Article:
• For sequencing-based technology where transcripts are spatially captured but sequenced ex vivo, the output comes from the sequencer used, e.g. Illumina BCL file, which is then converted into the FASTQ format to be ready by downstream analysis tools being used5. However, you will often need a microscopy image for spatial context. Microscopy files will depend on the scanner used e.g. proprietary formats such as MRXS or SVS from Mirax and Leica, respectively, or open formats (e.g. TIFF or OME-TIFF).
  • The file formats for Imaging based spatial transcriptomics platforms such as Vizgen’s MERSCOPE and 10X’s Xenium usually consists of JSON and/or CSV files with data on the panels used and genes detected.

Likewise for spatial proteomics techniques, the data format will depend on whether the technique used is microscopy or mass spectrometry-based. 

  • Outputs from microscopy-based technologies are image files which, again, varies according to platform and vendor, such as the open OME-TIFF format from the Lunaphore COMET, or proprietary QPTIFF used by Akoya instruments. 
  • Mass spectrometry output files are usually in vendor-proprietary formats, e.g. Thermo RAW files, but this might also depend on the instrument and experiment type. For example, the Bruker timsTOF fleX BAF format for LC-MS/MS experiments, TSF files for MALDI, and TDF when using ion mobility6. There are also vendor-neutral formats such as mzML, developed by HUPO-PSI (Human Proteome Organization-Proteomics  Standards  Initiative)7 and imzML for mass spec imaging8  with converters available.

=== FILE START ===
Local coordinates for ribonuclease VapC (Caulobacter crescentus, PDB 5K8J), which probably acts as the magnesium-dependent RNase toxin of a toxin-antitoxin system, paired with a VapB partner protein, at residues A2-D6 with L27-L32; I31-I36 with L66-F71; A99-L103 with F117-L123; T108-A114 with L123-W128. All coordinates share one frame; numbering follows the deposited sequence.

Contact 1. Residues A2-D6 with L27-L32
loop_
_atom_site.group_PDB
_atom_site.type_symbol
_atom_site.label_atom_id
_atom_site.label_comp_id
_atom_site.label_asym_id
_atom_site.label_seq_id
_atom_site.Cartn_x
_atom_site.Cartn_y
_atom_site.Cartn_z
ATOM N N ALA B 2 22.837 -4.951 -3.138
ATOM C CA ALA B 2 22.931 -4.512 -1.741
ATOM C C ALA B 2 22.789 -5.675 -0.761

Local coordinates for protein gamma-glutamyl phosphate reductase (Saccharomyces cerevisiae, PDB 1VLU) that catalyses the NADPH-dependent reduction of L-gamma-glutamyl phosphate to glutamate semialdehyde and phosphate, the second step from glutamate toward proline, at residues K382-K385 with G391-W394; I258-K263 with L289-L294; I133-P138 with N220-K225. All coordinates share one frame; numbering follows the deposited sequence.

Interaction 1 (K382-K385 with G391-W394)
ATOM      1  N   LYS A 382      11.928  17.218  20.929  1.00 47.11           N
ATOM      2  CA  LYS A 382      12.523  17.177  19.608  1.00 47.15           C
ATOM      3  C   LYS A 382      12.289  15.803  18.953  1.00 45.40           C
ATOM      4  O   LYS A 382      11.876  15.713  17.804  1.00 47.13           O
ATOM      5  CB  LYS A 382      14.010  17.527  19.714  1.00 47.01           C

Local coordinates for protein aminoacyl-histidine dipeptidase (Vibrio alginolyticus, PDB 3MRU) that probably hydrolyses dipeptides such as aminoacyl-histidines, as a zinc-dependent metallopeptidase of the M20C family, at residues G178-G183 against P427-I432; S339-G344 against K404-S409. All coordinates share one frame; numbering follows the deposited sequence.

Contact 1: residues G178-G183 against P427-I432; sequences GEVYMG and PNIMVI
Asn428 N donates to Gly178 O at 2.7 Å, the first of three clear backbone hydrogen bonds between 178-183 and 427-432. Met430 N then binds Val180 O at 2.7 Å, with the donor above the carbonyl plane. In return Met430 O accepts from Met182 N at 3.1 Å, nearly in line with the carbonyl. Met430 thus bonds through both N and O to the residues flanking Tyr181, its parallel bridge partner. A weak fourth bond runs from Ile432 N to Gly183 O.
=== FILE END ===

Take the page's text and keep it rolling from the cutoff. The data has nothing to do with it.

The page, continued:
Spatial metabolomics, lipidomics and glycomics

  • These are primarily investigated using mass spectrometry or mass spectrometry imaging, so vendor formats, e.g. the before mentioned Bruker TSF and kbd files from the Shimadzu iMScope, or the open imzML largely abound here.